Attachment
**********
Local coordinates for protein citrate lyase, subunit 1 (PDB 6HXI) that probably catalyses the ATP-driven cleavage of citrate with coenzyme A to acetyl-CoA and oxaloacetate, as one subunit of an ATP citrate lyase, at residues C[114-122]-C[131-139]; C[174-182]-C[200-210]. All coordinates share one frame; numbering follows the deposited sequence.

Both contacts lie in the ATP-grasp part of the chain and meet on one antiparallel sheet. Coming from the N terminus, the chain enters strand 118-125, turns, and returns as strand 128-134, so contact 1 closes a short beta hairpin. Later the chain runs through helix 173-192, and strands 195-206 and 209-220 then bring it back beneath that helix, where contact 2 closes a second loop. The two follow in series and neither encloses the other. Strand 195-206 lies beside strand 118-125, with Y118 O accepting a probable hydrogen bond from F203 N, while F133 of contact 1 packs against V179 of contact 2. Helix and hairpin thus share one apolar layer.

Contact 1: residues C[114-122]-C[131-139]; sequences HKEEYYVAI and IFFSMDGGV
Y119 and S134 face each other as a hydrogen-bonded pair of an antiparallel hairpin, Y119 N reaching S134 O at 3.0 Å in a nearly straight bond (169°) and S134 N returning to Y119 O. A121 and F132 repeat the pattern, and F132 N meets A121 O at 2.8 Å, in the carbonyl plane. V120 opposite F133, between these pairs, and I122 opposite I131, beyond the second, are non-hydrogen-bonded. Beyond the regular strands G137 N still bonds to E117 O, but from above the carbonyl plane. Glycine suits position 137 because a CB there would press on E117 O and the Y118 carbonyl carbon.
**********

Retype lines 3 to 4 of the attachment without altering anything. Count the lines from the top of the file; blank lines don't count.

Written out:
Contact 1: residues C[114-122]-C[131-139]; sequences HKEEYYVAI and IFFSMDGGV
Y119 and S134 face each other as a hydrogen-bonded pair of an antiparallel hairpin, Y119 N reaching S134 O at 3.0 Å in a nearly straight bond (169°) and S134 N returning to Y119 O. A121 and F132 repeat the pattern, and F132 N meets A121 O at 2.8 Å, in the carbonyl plane. V120 opposite F133, between these pairs, and I122 opposite I131, beyond the second, are non-hydrogen-bonded. Beyond the regular strands G137 N still bonds to E117 O, but from above the carbonyl plane. Glycine suits position 137 because a CB there would press on E117 O and the Y118 carbonyl carbon.